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The stakes are high for Planned Parenthood of Kansas Mid-Missouri, as the prosecution for allegedly illegal late term abortions in 2003 inches closer to trial under Judge Stephen Tatum. After years of fits and starts, and with a July 11 scheduling hearing, the judge has still not confirmed whether there will actually be any trial.
Steve Howe, the District Attorney for the Kansas-City suburban district of Johnson County, is pursuing 58 of 107 criminal charges initiated by Howe’s predecessor, Phill Kline. In November, the prosecution had to abandon 49 charges, including felony false-writings (forged patient forms), when it was discovered that both the Kansas health department (under Gov. Sebelius) and the Attorney General’s office (under Steve Six) had shredded paper evidence crucial for conviction.
The charges remaining are 29 counts for “unlawful failure to determine gestational age” and 29 counts of “unlawful late-term abortions”. On Tuesday, seven filings by Planned Parenthood attorneys were “unsealed” (made publicly available) and include
pre-trial special requests by Planned Parenthood attorneys for extensive written jury questionnaires, with special one-on-one closed door interviews with potential jurors.
While technically permissible to poll jurors on their fitness to serve (i.e. citizenship, ties to litigators or their own criminal record) this specific request –if granted– would prevent the public from hearing in open court how Planned Parenthood attorneys ask invasive questions including (according to the filing)
the juror’s “religious” concerns and “personal, as well as family members and close friends’ experiences with abortion”!
Planned Parenthood attorneys also (more…)
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Ginsburg & Obama (CNN)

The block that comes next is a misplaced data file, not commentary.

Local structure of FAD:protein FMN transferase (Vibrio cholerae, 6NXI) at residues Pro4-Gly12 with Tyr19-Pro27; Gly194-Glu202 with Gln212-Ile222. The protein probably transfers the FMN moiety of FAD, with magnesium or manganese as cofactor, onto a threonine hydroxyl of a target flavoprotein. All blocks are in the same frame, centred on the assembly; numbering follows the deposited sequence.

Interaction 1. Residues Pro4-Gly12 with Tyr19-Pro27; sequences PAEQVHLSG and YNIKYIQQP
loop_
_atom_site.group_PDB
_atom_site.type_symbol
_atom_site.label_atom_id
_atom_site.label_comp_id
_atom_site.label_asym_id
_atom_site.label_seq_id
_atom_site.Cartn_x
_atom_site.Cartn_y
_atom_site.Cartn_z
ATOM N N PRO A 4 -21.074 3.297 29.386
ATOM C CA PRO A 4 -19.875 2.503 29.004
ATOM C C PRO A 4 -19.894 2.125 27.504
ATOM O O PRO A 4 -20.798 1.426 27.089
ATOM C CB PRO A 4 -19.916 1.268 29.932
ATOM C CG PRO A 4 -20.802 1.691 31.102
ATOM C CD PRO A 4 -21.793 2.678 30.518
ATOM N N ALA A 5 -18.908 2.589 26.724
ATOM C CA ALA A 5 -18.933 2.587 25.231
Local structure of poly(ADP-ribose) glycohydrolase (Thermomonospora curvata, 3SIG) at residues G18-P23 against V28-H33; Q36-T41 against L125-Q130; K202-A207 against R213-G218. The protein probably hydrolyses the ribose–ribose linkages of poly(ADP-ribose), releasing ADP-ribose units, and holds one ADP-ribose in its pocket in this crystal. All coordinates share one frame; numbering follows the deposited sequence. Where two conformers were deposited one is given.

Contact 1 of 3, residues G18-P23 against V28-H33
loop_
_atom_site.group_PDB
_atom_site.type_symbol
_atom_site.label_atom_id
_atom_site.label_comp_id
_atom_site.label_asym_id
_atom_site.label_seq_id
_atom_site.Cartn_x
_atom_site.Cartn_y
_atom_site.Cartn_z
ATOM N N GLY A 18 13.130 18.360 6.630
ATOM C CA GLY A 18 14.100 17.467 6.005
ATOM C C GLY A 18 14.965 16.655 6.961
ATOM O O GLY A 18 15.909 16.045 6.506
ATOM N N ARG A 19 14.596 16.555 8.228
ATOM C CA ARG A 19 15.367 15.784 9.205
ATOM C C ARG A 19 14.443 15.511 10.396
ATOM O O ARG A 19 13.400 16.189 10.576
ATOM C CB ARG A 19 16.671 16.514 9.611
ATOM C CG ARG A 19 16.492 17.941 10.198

Days ago, President Obama warned the U.S. Supreme Court against judicial activism on their part in examining the federal health care act known as Obamacare. He said the justices should not forget the millions who have already gained, and will attain, health benefits.
Not only did the President insult the High Court by inferring they will not be issuing a determination based on the constitutionality of Obamacare, he redefined judicial activism. As a former constitutional law professor, Obama knows better.
Judicial activism is deciding cases OUTSIDE of the framework of Constitutional validity, by vacating or contorting duly passed legislation in order to accomplish some social engineering or otherwise ‘beneficiary’ goals. Thus, it would be judicial activism if the Court were to uphold Obamacare because of some ‘misery’ index or perceived health inequity.
Of course it was the judicial activism in the Roe v Wade ruling that declared a ‘penumbra’ of privacy that trumps the primary right to life. However, the Roe ruling did allow a few counterbalancing state interests that have prevailed in subsequent litigation, including, but not limited to, the state’s right to promote childbirth and regulate the integrity of the medical arts.
During the past decades, the women’s movement, led by Ruth Bader Ginsburg as an ACLU attorney, fought to make the Court constrain laws that are gender-biased, patterned after the policy on race-bias. But the Court has not allowed that principle to trump abortion, and (more…)